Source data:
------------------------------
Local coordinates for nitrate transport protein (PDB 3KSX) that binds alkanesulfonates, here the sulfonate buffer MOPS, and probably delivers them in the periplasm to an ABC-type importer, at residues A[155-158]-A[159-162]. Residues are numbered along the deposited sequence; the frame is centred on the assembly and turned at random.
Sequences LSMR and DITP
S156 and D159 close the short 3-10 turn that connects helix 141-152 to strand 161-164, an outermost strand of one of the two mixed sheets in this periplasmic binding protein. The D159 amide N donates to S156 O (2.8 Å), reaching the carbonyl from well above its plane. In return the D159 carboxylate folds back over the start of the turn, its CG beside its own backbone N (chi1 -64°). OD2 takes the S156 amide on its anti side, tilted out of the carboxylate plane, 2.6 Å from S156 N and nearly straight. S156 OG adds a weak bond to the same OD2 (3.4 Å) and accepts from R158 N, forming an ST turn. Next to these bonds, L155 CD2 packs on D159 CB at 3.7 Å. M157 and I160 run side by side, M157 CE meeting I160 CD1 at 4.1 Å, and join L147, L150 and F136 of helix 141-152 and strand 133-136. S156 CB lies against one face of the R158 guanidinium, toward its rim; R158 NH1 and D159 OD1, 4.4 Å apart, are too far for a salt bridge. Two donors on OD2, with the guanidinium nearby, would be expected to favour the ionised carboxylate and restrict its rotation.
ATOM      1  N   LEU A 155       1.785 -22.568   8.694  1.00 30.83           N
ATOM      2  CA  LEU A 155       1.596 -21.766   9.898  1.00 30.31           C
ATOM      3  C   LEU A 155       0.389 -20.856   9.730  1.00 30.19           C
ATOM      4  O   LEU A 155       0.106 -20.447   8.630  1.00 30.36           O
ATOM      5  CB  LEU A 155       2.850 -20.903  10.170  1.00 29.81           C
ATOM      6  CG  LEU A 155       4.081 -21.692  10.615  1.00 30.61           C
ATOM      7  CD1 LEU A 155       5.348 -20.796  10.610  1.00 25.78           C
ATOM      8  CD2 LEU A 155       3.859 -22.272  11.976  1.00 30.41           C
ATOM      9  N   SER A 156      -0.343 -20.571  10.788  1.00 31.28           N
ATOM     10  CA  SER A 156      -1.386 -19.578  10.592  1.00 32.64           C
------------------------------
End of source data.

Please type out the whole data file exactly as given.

Local coordinates for nitrate transport protein (PDB 3KSX) that binds alkanesulfonates, here the sulfonate buffer MOPS, and probably delivers them in the periplasm to an ABC-type importer, at residues A[155-158]-A[159-162]. Residues are numbered along the deposited sequence; the frame is centred on the assembly and turned at random.
Sequences LSMR and DITP
S156 and D159 close the short 3-10 turn that connects helix 141-152 to strand 161-164, an outermost strand of one of the two mixed sheets in this periplasmic binding protein. The D159 amide N donates to S156 O (2.8 Å), reaching the carbonyl from well above its plane. In return the D159 carboxylate folds back over the start of the turn, its CG beside its own backbone N (chi1 -64°). OD2 takes the S156 amide on its anti side, tilted out of the carboxylate plane, 2.6 Å from S156 N and nearly straight. S156 OG adds a weak bond to the same OD2 (3.4 Å) and accepts from R158 N, forming an ST turn. Next to these bonds, L155 CD2 packs on D159 CB at 3.7 Å. M157 and I160 run side by side, M157 CE meeting I160 CD1 at 4.1 Å, and join L147, L150 and F136 of helix 141-152 and strand 133-136. S156 CB lies against one face of the R158 guanidinium, toward its rim; R158 NH1 and D159 OD1, 4.4 Å apart, are too far for a salt bridge. Two donors on OD2, with the guanidinium nearby, would be expected to favour the ionised carboxylate and restrict its rotation.
ATOM      1  N   LEU A 155       1.785 -22.568   8.694  1.00 30.83           N
ATOM      2  CA  LEU A 155       1.596 -21.766   9.898  1.00 30.31           C
ATOM      3  C   LEU A 155       0.389 -20.856   9.730  1.00 30.19           C
ATOM      4  O   LEU A 155       0.106 -20.447   8.630  1.00 30.36           O
ATOM      5  CB  LEU A 155       2.850 -20.903  10.170  1.00 29.81           C
ATOM      6  CG  LEU A 155       4.081 -21.692  10.615  1.00 30.61           C
ATOM      7  CD1 LEU A 155       5.348 -20.796  10.610  1.00 25.78           C
ATOM      8  CD2 LEU A 155       3.859 -22.272  11.976  1.00 30.41           C
ATOM      9  N   SER A 156      -0.343 -20.571  10.788  1.00 31.28           N
ATOM     10  CA  SER A 156      -1.386 -19.578  10.592  1.00 32.64           C